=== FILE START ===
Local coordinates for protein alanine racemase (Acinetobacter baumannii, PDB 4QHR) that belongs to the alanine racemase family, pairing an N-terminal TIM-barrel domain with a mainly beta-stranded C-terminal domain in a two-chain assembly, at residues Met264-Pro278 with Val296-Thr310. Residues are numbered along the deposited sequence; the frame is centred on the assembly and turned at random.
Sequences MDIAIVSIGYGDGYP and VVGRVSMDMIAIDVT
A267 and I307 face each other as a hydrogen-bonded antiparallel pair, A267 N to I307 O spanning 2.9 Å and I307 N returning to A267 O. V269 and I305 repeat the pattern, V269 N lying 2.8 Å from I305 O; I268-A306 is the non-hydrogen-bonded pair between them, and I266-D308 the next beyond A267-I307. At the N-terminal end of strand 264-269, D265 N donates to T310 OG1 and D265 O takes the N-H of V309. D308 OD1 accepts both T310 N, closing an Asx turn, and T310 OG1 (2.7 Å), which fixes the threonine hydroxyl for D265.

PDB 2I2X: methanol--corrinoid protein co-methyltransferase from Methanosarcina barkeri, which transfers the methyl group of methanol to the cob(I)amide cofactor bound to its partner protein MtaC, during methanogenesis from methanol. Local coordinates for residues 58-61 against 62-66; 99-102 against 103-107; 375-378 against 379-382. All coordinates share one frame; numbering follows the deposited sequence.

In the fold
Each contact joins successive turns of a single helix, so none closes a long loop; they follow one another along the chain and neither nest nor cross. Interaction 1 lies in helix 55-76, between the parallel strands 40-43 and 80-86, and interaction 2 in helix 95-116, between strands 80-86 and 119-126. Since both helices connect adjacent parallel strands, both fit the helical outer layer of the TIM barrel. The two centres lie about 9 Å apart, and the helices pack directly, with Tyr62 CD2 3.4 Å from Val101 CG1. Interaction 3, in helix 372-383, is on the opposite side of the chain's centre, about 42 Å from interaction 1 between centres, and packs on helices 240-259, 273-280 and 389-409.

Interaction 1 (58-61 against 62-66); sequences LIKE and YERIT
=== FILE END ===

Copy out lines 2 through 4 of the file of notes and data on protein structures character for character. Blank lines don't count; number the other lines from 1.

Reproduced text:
Sequences MDIAIVSIGYGDGYP and VVGRVSMDMIAIDVT
A267 and I307 face each other as a hydrogen-bonded antiparallel pair, A267 N to I307 O spanning 2.9 Å and I307 N returning to A267 O. V269 and I305 repeat the pattern, V269 N lying 2.8 Å from I305 O; I268-A306 is the non-hydrogen-bonded pair between them, and I266-D308 the next beyond A267-I307. At the N-terminal end of strand 264-269, D265 N donates to T310 OG1 and D265 O takes the N-H of V309. D308 OD1 accepts both T310 N, closing an Asx turn, and T310 OG1 (2.7 Å), which fixes the threonine hydroxyl for D265.

PDB 2I2X: methanol--corrinoid protein co-methyltransferase from Methanosarcina barkeri, which transfers the methyl group of methanol to the cob(I)amide cofactor bound to its partner protein MtaC, during methanogenesis from methanol. Local coordinates for residues 58-61 against 62-66; 99-102 against 103-107; 375-378 against 379-382. All coordinates share one frame; numbering follows the deposited sequence.